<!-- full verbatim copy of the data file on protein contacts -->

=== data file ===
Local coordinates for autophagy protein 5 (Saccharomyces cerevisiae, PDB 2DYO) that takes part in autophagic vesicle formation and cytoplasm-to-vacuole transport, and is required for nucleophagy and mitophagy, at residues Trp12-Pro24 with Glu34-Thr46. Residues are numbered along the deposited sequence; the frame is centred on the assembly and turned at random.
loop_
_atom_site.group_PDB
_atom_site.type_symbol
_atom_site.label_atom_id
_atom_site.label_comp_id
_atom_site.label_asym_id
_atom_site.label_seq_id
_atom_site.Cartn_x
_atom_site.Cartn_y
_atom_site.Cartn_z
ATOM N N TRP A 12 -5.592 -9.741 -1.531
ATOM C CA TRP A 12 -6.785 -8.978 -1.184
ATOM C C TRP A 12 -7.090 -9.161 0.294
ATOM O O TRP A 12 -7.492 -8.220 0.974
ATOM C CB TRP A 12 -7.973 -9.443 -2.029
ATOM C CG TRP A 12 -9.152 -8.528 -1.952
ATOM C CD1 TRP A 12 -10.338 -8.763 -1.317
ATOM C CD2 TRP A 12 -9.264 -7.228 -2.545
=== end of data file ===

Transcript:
Local coordinates for autophagy protein 5 (Saccharomyces cerevisiae, PDB 2DYO) that takes part in autophagic vesicle formation and cytoplasm-to-vacuole transport, and is required for nucleophagy and mitophagy, at residues Trp12-Pro24 with Glu34-Thr46. Residues are numbered along the deposited sequence; the frame is centred on the assembly and turned at random.
loop_
_atom_site.group_PDB
_atom_site.type_symbol
_atom_site.label_atom_id
_atom_site.label_comp_id
_atom_site.label_asym_id
_atom_site.label_seq_id
_atom_site.Cartn_x
_atom_site.Cartn_y
_atom_site.Cartn_z
ATOM N N TRP A 12 -5.592 -9.741 -1.531
ATOM C CA TRP A 12 -6.785 -8.978 -1.184
ATOM C C TRP A 12 -7.090 -9.161 0.294
ATOM O O TRP A 12 -7.492 -8.220 0.974
ATOM C CB TRP A 12 -7.973 -9.443 -2.029
ATOM C CG TRP A 12 -9.152 -8.528 -1.952
ATOM C CD1 TRP A 12 -10.338 -8.763 -1.317
ATOM C CD2 TRP A 12 -9.264 -7.228 -2.545